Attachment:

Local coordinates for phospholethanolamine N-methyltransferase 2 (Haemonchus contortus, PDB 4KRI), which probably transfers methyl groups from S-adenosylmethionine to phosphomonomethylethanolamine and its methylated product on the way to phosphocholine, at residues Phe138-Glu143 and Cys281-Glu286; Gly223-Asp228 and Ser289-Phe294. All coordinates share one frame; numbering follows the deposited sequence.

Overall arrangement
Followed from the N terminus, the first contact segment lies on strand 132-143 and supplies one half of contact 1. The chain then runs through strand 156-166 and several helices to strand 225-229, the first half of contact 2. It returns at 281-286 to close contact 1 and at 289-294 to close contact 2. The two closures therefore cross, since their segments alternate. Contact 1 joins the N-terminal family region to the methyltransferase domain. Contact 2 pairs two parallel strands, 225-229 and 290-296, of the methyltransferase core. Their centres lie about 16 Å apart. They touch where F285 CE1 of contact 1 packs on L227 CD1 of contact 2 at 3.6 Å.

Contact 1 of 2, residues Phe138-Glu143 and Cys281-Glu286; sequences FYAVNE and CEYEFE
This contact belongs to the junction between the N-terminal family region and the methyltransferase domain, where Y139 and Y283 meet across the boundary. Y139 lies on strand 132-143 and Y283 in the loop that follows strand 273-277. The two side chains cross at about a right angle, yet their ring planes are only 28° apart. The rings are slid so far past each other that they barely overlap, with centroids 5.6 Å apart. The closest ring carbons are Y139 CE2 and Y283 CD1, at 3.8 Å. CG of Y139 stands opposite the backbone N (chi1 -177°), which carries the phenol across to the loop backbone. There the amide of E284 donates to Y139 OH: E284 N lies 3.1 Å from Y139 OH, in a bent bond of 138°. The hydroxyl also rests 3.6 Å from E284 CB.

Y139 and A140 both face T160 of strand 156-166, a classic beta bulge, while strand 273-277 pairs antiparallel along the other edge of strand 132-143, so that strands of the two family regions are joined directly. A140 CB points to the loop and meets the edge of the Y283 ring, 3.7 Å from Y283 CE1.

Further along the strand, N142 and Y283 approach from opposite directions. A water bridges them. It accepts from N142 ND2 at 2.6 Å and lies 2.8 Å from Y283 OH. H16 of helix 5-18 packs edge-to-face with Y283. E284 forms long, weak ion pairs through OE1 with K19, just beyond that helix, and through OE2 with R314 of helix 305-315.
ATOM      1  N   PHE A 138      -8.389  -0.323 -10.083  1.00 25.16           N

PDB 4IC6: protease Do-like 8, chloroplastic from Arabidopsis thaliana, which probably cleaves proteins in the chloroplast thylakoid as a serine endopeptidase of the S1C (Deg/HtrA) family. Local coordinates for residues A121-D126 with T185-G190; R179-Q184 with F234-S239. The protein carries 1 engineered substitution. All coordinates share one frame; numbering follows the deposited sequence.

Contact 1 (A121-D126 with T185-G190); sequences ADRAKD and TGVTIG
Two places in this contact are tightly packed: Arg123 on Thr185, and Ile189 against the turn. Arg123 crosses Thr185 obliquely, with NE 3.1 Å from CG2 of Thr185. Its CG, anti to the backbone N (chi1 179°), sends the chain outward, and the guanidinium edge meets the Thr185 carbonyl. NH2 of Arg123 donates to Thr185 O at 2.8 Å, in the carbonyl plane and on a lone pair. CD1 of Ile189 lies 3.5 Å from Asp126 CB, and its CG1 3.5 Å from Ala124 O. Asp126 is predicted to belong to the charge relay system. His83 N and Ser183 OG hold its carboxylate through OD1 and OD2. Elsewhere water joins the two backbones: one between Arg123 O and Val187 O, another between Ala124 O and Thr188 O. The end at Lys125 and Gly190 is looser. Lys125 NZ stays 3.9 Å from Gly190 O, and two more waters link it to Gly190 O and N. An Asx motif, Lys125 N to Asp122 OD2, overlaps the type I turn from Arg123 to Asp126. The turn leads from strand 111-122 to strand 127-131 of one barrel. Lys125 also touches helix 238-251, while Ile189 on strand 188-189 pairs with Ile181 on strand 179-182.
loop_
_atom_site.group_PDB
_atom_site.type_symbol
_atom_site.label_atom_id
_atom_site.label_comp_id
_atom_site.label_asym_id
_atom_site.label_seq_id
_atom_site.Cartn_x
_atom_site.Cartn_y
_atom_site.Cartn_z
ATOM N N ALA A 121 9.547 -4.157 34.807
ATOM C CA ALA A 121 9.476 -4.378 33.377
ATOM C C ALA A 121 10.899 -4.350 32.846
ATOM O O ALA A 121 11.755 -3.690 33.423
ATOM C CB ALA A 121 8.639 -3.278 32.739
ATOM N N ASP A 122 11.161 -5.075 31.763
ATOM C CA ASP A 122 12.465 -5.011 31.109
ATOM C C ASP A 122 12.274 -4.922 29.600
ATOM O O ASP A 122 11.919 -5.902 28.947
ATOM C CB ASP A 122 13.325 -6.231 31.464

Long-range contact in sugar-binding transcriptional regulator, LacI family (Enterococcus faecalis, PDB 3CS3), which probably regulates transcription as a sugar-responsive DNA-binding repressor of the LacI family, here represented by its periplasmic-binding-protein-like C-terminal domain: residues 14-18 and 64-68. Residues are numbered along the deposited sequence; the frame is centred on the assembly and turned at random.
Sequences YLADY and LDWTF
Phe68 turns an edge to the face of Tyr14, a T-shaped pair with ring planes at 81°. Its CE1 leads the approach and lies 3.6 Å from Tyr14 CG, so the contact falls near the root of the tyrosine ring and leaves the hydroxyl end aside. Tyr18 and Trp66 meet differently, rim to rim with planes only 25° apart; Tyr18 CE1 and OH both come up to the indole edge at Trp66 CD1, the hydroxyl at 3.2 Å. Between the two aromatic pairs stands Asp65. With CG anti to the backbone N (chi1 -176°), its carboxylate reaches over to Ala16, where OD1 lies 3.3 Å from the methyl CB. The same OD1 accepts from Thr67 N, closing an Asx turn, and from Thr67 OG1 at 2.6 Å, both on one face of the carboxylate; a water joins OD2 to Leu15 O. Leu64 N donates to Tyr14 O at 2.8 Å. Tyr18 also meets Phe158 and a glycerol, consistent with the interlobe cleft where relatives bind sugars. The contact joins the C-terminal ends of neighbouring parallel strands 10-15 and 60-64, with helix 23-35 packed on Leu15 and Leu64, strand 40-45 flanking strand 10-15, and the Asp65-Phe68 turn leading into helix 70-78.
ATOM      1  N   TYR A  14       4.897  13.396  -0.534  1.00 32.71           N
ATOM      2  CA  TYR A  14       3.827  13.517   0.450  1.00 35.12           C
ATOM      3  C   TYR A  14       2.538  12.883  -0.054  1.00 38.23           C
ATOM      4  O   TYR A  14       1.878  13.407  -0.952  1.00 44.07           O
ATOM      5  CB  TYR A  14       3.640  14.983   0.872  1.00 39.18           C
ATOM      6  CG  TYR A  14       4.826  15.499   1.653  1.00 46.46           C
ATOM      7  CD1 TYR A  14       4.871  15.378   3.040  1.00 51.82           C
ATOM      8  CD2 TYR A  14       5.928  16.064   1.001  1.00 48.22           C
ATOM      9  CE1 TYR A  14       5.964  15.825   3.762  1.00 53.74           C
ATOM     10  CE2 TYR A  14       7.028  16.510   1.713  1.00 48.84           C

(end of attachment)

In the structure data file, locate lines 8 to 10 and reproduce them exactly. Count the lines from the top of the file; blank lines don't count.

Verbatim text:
ATOM      1  N   PHE A 138      -8.389  -0.323 -10.083  1.00 25.16           N

PDB 4IC6: protease Do-like 8, chloroplastic from Arabidopsis thaliana, which probably cleaves proteins in the chloroplast thylakoid as a serine endopeptidase of the S1C (Deg/HtrA) family. Local coordinates for residues A121-D126 with T185-G190; R179-Q184 with F234-S239. The protein carries 1 engineered substitution. All coordinates share one frame; numbering follows the deposited sequence.

Contact 1 (A121-D126 with T185-G190); sequences ADRAKD and TGVTIG